Other ways of saying: “I'll buy you…” [closed]

Is there some other way of saying “I’ll buy you… Let me buy you… I would like to buy you (a drink, lunch… etc)” My point is that I would like to avoid using the word “buy”, because it sounds to me ...
0
votes
1answer
27 views

What a care-taker is taking care of? [duplicate]

I need a good word for the object a care-taker is taking care of. The term will be used in scientific environment, more specifically in IT: we have an application which is "monitoring" other ...
0
votes
1answer
48 views

What's the difference between patent and obvious?

Patent is used a lot more in "serious" matters, like legal breaches, such as a "patent breach of law," but does that really mean anything? Does "patent" just sound more refined?
1
vote
3answers
68 views

Term that describes when only one option was requested, but more were offered

Which term describes that in a scenario where only one option or result is requested, but multiple are being offered, which might be perceived badly by the requester? Example: Q: I'm looking for ...
0
votes
2answers
82 views

Is there a better word than “helpee” to describe a person who receives help?

When I help someone, I am the helper, and he is the helpee. But surely there is a better word than this? I guess you could say "recipient of help" or "beneficiary", but I don't really like either of ...
0
votes
1answer
34 views

with the purpose to or with the purposes to?

Shall I say with the purposes to or with the purpose to I am doing several comparisons with the purposes to : 1- 2- 3- As you can see I have three purposes so I am confused which one ...
1
vote
1answer
73 views

Information unavailable to the audience

What is it called when a character knows something the audience doesn't? For example, if the character was stating something obvious like "today is your birthday", saying it only to inform the ...
-1
votes
1answer
38 views

Where to put almost in a phrase? [closed]

I would like to add the word almost to the sentence but I am not sure if should be after we or after to. I was so grateful that we came to the same conclusion
0
votes
2answers
76 views

How would you say e.g. creativity isn't something that only belongs to graphic designers?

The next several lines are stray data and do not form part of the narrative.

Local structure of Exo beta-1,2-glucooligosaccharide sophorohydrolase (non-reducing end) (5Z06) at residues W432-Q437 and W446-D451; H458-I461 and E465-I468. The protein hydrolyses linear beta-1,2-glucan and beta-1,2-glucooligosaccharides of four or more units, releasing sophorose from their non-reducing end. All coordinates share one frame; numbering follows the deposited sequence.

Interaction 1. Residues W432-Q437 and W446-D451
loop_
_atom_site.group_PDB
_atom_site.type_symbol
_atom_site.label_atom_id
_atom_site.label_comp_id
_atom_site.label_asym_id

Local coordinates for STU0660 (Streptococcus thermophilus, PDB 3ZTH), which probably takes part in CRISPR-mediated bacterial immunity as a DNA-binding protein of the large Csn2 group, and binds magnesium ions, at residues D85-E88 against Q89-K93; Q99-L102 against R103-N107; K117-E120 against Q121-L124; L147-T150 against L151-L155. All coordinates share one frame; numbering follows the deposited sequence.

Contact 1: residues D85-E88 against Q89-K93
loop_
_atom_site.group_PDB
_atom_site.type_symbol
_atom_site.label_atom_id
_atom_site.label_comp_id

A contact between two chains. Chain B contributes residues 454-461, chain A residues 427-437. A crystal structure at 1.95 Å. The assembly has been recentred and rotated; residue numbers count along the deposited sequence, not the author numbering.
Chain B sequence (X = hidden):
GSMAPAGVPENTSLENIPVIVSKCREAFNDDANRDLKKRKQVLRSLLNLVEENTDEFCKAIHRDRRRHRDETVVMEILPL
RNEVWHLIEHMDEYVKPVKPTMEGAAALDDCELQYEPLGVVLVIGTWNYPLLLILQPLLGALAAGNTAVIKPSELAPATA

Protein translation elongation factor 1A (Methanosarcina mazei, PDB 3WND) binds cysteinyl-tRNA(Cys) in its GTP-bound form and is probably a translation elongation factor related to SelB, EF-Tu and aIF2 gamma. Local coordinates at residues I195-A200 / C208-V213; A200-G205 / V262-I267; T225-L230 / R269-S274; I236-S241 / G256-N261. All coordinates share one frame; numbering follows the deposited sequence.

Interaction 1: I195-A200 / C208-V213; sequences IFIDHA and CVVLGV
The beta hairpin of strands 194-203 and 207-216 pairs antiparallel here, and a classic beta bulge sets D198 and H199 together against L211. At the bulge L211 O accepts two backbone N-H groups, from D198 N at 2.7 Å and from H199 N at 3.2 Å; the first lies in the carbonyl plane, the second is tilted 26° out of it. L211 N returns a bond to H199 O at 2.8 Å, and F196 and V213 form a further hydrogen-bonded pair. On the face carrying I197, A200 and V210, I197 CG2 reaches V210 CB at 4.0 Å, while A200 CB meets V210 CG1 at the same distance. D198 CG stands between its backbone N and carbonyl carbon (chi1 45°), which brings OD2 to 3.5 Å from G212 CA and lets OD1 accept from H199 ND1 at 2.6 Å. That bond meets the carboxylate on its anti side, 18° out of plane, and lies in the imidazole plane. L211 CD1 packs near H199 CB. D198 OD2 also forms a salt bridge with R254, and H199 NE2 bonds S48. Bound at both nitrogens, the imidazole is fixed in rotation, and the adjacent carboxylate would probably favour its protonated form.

Can't think of the word or phrase to use, can anyone help me? Creativity isn't solely the domain of graphic designers? Something to do with prerogative?
17
votes
9answers
2k views

Is there a good word for a square-rectangle relationship?

Any given square is always a rectangle, but a rectangle isn't necessarily a square, so squares and rectangles have a _ relationship. I've been noticing this sort of thing everywhere ever since I ...
1
vote
3answers
115 views

What is a word for comparing two things but suggesting one is better than the other?

What is a word for comparing two things but suggesting one is better than the other? For example: John verbally compares a and b but hints that a is superior. With what word would I replace compares ...
13
votes
3answers
1k views

What's the equivalent to “typo” in handwritten texts?

"Typos" are acknowledged as "technical" errors, ones that obviously aren't caused by the writer's poor spelling. Although less frequent than in typing, they can also occur in handwritten texts, as a ...
2
votes
2answers
93 views

“I'm no more hungry” or “I'm no longer hungry” or “I'm hungry no more.” [closed]

I'm no more hungry I don't think I've heard the first one very often, but wasn't sure about the last two. I'm no longer hungry and I'm hungry no more Which of these three sentences ...
2
votes
1answer
34 views

Questioning my use of “in question”

I just found myself writing some documentation that uses "in question," but then I questioned whether what I wrote makes sense. The context is a document that describes the numerical solution of ...
0
votes
3answers
68 views

A positive word for self-doubt in a dubious belief system

I'm looking for a positive word or phrase - though ideally, a single word - that suggests that old dubious beliefs are being re-examined and questioned. "Self-doubt", has a negative connotation and I ...
0
votes
0answers
53 views

What is the difference between “matter-containing media” and “matter”?

I'm reading the english wikipedia entry titled "Radiation". http://en.wikipedia.org/wiki/Radiation you can find the word in the first paragraph, or by searching. so... What is the difference between ...
6
votes
0answers
46 views

StackExchange's tag “synonyms” aren't. What should they be called? [closed]

StackExchange sites use tags to help users sort, search, group and filter the large volume of questions and answers. Sometimes there are cases where a tag has a common misspelling, or a meaning ...